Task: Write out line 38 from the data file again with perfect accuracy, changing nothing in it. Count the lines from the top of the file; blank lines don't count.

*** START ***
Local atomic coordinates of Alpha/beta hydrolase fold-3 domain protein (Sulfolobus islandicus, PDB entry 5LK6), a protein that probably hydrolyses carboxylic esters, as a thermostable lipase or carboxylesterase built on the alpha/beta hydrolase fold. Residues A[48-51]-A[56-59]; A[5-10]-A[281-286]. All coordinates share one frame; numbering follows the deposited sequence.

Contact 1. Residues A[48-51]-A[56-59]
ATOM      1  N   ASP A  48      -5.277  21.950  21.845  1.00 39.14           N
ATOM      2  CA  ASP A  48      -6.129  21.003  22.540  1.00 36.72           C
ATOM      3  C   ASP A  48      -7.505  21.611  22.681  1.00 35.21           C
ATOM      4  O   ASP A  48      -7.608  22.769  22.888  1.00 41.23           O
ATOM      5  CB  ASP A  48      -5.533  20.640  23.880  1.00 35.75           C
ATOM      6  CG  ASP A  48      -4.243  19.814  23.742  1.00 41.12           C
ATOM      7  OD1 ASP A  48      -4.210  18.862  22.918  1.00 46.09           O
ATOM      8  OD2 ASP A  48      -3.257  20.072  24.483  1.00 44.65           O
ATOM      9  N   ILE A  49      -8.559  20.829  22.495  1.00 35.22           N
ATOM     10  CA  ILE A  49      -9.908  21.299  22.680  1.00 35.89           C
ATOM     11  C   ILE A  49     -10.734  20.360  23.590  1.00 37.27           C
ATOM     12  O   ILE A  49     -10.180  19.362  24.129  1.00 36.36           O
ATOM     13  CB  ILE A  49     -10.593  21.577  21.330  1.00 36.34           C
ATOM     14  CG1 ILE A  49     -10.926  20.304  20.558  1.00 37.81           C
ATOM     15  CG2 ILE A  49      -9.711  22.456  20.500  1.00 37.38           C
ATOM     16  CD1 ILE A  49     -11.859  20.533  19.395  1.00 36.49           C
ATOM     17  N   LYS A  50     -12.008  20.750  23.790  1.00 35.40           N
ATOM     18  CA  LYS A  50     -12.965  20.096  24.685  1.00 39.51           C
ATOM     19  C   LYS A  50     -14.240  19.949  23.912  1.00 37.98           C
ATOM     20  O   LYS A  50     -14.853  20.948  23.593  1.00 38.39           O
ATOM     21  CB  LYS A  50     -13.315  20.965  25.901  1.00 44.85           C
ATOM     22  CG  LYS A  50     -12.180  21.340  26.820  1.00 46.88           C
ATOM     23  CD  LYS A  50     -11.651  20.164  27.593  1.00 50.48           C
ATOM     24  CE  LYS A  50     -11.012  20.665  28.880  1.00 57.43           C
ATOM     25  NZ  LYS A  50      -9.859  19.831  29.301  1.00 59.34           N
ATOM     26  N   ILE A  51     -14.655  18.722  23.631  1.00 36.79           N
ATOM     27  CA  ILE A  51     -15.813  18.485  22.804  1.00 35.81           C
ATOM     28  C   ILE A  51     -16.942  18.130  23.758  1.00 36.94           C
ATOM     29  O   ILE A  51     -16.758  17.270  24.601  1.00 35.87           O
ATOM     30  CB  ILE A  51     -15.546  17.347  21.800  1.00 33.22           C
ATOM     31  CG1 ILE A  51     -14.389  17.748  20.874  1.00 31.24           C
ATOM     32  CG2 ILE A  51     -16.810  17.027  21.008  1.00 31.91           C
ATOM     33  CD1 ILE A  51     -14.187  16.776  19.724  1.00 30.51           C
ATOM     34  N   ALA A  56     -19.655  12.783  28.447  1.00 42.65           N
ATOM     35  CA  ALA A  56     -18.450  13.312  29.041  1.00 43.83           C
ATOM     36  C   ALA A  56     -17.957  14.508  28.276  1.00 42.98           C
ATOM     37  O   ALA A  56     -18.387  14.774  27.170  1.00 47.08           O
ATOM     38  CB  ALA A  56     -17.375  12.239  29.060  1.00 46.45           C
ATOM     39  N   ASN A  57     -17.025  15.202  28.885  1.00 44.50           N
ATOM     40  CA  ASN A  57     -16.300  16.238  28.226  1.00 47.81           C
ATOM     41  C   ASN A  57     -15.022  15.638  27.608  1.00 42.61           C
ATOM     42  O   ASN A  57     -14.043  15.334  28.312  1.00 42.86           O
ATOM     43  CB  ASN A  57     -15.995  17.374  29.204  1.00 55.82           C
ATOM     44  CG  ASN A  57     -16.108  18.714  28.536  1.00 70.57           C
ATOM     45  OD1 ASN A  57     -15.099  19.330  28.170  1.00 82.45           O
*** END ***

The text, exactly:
ATOM     36  C   ALA A  56     -17.957  14.508  28.276  1.00 42.98           C